Then I realized as I was shaping Mickey, I positioned myself in the wrong place, I get up, and move in front of the drawer. Ahhh, this is much better. It didn't take long after that for Mickey to get the behavior. Was this session my usual good training? No, it wasn't. I just wanted to get through this very first video. Like putting a dolphin in a new tank to train. They are not going to do their usual great performance. This was all new for me and to get over the fear of being in front of a video was huge for me.

           This was a humbling experience. Now I'm put on the other side. Having criticized many videos of other people, I was the one on stage. I now understand how the other feels and feel rather embarrassed at how I didn't really know how to critique others work in a video by not being in their shoes. Another lesson learned. The camera view and what you see while training are two completely different perspectives. It can appear that I'm not shaping or clicking at the right time, when in reality I was probably right on. The big epiphany of learning here was camera placement and where I am located is extremely important. I have a new found respect for those who do this for a living, small or large scale. There is skill and insight to knowing about the camera.

           Dog trainers are an interesting bunch. They always have to give you some method to use. I did the same when I critiqued people. It is just in us to do. Now before I give any suggestion, I am in a better position to ask why someone does something, before assuming. A lot of my responses were from assuming. Dog trainers are very married to their suggestions. I did the same. Why doesn't that person do it my way? Some suggestions can be really good. Some are just opinions of how they would do something, which in many cases it may not make a difference.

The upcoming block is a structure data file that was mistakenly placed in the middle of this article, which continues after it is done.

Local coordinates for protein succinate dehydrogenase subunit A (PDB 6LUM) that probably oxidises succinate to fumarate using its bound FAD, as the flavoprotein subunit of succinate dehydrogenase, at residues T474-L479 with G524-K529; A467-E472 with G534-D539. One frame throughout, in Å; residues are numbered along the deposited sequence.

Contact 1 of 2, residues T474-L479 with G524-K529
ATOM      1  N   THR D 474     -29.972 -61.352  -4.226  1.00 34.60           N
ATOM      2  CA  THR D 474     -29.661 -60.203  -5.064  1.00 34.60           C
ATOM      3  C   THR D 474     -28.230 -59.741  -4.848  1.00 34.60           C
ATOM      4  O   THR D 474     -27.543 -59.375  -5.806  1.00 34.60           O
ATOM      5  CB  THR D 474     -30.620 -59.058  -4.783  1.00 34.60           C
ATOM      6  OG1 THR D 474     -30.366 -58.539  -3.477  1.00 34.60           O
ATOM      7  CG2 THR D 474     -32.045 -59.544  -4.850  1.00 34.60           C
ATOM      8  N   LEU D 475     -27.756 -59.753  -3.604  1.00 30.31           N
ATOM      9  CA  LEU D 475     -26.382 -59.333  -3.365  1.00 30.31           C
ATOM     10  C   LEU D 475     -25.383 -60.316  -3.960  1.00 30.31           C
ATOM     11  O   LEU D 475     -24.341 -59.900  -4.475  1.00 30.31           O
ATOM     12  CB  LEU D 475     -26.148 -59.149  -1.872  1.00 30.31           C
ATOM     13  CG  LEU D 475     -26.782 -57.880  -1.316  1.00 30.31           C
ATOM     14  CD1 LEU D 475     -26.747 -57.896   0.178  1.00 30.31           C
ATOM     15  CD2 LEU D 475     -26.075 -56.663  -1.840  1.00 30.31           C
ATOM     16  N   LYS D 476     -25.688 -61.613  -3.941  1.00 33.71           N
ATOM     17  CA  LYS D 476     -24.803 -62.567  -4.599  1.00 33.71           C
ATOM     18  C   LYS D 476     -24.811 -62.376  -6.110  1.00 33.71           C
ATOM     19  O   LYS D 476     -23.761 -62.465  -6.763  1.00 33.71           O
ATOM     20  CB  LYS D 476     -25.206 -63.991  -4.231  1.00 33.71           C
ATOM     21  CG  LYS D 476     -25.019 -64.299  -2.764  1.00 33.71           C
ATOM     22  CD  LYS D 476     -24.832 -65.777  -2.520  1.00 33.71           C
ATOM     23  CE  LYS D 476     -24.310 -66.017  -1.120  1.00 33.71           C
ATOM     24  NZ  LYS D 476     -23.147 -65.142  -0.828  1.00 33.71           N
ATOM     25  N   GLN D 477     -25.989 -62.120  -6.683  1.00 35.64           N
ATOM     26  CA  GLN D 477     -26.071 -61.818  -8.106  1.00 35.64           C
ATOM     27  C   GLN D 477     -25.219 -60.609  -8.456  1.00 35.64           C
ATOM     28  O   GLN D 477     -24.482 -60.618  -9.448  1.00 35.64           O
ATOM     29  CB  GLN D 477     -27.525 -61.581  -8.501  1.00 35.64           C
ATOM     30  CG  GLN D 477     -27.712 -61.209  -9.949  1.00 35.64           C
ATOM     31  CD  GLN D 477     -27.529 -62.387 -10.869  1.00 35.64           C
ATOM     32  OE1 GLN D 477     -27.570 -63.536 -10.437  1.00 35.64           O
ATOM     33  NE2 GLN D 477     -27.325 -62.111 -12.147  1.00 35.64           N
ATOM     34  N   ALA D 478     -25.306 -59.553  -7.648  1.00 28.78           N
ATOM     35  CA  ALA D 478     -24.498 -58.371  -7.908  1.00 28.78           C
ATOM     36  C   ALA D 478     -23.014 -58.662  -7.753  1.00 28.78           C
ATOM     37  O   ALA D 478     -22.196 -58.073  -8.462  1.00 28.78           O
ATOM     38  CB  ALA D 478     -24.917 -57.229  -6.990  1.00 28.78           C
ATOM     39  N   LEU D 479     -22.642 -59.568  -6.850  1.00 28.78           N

I believe in the science of positive reinforcement training. I try to be as clean and scientific as possible. It is about perfecting skill and most of all perfecting mechanical skill. I do occasionally use luring. It is an important tool. I use it, then  try to shape away from it as soon as possible. So my videos will show more free shaping. Again, I have to emphasize, I use luring, it is a great tool, however, I am a believer that the more you use luring, the more steps later you will have to use to wean the subject off the luring. Less thinking of the dog and less the dog will do the behavior without the dependency of the lure.
          So many things to think of such as placement of food, where to give the reinforcements, timing and the consequences it creates in an exercise. I train with the idea in mind, what will I have to fix later? Tossing food on the floor is not the way I train. I don't want my carpet gooey, I don't want to take extra sessions to train my dog not to search for food while out in public. Being visually impaired and that my dogs are my service dogs, I would have to take extra steps to teach my dog not to search for food when ever they want. Tossing food does tend to create that. Yes, you can toss food but teach your dog the rules when they should and should not. I just do not want to take those extra steps. Especially when I have a a dog that is excessive with their food drive. Will I never toss food on the floor? No, there might be a time I do, but doing it all the time, does create a dog that will search on the ground. I don't want this behavior when I go into a restaurant and there were a bunch of messy kids sitting there before.

          Some people think cuing the dog early into behaviors is the way to go, but I like shaping. The more I can focus on sh aping, the more keen my skills become. The more that when I use other things like luring, prompting etc. the better I can use the m minimally and at the right time. I feel that shaping is a foundation of good clean training. I think the shaping process gets the dog to figure the problem, as long as you use an extreme high rate of reinforcements.

         I did the terrible mistake showing this video to other dog trainers. They saw me at my worst and judged me at my worse. Which now I'm back to not wanting to film myself again, when the purpose of this video was to get me past that hump to just doing it and not be afraid of critique. I succeeded in learning and getting over the first hump, but certainly not from the criticism that I'm so sensitive. Next time I will be more careful who sees my videos. But it has now been 3 months since I filmed myself, now I have to get over the hump of trying to do video two. Sharing it with the right people who understand and know the situation is the way to go. Those who actually have seen me in person train and those who know my training style and my focus. I plan to make a video in the next two weeks.